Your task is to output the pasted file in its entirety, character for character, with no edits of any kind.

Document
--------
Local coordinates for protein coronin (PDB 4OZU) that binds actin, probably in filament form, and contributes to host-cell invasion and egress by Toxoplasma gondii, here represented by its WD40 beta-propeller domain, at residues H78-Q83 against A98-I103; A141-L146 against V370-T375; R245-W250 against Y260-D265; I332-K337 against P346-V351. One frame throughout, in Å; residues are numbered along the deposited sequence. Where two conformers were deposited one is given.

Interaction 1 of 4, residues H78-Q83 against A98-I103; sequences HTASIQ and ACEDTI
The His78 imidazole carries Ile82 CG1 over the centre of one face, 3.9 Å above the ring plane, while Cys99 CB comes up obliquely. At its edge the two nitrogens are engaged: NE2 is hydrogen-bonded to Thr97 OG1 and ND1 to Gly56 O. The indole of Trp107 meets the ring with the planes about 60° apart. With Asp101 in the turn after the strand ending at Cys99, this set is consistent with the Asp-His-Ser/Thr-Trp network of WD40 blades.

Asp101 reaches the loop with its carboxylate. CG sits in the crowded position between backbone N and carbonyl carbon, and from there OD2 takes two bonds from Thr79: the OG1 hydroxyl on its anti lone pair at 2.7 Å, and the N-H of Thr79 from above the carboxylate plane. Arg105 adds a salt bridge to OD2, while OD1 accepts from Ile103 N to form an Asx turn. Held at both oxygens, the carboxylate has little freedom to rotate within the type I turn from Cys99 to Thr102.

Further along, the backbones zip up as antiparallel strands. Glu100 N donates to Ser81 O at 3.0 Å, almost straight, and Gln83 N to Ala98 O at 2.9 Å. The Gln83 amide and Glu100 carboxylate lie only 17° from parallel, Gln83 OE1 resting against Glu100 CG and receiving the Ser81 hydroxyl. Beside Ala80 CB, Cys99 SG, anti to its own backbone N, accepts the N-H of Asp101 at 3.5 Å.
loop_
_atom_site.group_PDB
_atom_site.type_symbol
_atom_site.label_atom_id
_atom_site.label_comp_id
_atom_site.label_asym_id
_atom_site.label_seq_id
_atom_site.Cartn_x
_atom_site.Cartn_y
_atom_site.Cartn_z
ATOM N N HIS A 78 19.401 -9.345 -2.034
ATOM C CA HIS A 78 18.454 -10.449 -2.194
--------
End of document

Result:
Local coordinates for protein coronin (PDB 4OZU) that binds actin, probably in filament form, and contributes to host-cell invasion and egress by Toxoplasma gondii, here represented by its WD40 beta-propeller domain, at residues H78-Q83 against A98-I103; A141-L146 against V370-T375; R245-W250 against Y260-D265; I332-K337 against P346-V351. One frame throughout, in Å; residues are numbered along the deposited sequence. Where two conformers were deposited one is given.

Interaction 1 of 4, residues H78-Q83 against A98-I103; sequences HTASIQ and ACEDTI
The His78 imidazole carries Ile82 CG1 over the centre of one face, 3.9 Å above the ring plane, while Cys99 CB comes up obliquely. At its edge the two nitrogens are engaged: NE2 is hydrogen-bonded to Thr97 OG1 and ND1 to Gly56 O. The indole of Trp107 meets the ring with the planes about 60° apart. With Asp101 in the turn after the strand ending at Cys99, this set is consistent with the Asp-His-Ser/Thr-Trp network of WD40 blades.

Asp101 reaches the loop with its carboxylate. CG sits in the crowded position between backbone N and carbonyl carbon, and from there OD2 takes two bonds from Thr79: the OG1 hydroxyl on its anti lone pair at 2.7 Å, and the N-H of Thr79 from above the carboxylate plane. Arg105 adds a salt bridge to OD2, while OD1 accepts from Ile103 N to form an Asx turn. Held at both oxygens, the carboxylate has little freedom to rotate within the type I turn from Cys99 to Thr102.

Further along, the backbones zip up as antiparallel strands. Glu100 N donates to Ser81 O at 3.0 Å, almost straight, and Gln83 N to Ala98 O at 2.9 Å. The Gln83 amide and Glu100 carboxylate lie only 17° from parallel, Gln83 OE1 resting against Glu100 CG and receiving the Ser81 hydroxyl. Beside Ala80 CB, Cys99 SG, anti to its own backbone N, accepts the N-H of Asp101 at 3.5 Å.
loop_
_atom_site.group_PDB
_atom_site.type_symbol
_atom_site.label_atom_id
_atom_site.label_comp_id
_atom_site.label_asym_id
_atom_site.label_seq_id
_atom_site.Cartn_x
_atom_site.Cartn_y
_atom_site.Cartn_z
ATOM N N HIS A 78 19.401 -9.345 -2.034
ATOM C CA HIS A 78 18.454 -10.449 -2.194